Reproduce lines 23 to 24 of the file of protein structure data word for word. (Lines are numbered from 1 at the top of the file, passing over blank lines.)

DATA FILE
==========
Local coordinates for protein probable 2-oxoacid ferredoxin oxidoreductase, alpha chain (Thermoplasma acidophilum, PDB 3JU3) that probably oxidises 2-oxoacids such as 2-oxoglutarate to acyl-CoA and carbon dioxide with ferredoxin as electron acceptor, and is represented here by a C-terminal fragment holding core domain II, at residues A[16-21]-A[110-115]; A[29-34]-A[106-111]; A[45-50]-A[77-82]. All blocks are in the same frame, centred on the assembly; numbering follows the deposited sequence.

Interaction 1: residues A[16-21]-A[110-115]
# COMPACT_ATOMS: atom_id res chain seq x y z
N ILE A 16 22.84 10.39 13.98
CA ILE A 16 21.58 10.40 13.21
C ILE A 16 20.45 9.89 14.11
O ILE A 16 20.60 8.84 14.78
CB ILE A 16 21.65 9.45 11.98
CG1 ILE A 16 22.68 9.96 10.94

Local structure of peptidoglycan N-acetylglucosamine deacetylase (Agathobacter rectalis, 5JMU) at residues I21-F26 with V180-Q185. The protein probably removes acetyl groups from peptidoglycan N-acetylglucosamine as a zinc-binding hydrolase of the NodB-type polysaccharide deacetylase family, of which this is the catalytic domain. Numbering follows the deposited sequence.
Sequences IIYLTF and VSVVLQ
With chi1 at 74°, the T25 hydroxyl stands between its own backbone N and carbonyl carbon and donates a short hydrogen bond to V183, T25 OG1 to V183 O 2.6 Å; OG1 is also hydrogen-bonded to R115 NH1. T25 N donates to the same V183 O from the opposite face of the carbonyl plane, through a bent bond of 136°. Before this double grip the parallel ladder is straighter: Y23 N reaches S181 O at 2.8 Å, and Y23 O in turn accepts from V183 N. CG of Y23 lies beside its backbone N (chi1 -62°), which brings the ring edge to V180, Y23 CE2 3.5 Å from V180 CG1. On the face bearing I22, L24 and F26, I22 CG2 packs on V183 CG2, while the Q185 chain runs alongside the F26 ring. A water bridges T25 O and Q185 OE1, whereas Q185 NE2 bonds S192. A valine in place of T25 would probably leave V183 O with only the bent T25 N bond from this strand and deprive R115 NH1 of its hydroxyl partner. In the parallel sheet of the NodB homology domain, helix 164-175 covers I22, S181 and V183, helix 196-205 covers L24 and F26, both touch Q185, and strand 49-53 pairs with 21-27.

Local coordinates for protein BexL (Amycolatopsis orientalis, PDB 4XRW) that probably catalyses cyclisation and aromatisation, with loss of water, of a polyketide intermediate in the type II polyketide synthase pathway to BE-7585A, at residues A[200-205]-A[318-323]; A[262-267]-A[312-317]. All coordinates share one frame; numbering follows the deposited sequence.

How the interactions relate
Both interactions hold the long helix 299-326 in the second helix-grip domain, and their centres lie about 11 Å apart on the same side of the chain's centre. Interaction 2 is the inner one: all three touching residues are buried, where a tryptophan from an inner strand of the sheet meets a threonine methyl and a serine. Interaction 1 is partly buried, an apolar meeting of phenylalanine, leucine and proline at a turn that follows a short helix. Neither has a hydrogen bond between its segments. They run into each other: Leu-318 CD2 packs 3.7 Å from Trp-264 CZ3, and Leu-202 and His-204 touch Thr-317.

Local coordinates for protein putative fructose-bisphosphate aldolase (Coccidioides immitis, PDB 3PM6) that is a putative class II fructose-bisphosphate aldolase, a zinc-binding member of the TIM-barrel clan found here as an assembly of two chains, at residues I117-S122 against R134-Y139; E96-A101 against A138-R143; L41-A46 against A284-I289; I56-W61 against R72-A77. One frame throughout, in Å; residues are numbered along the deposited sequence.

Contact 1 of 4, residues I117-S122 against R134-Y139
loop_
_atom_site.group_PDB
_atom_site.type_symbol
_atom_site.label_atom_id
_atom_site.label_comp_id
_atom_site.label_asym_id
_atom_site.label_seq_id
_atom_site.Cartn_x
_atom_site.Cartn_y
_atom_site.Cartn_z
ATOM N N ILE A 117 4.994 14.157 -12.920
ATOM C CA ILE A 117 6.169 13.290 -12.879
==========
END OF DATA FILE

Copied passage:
_atom_site.label_asym_id
_atom_site.label_seq_id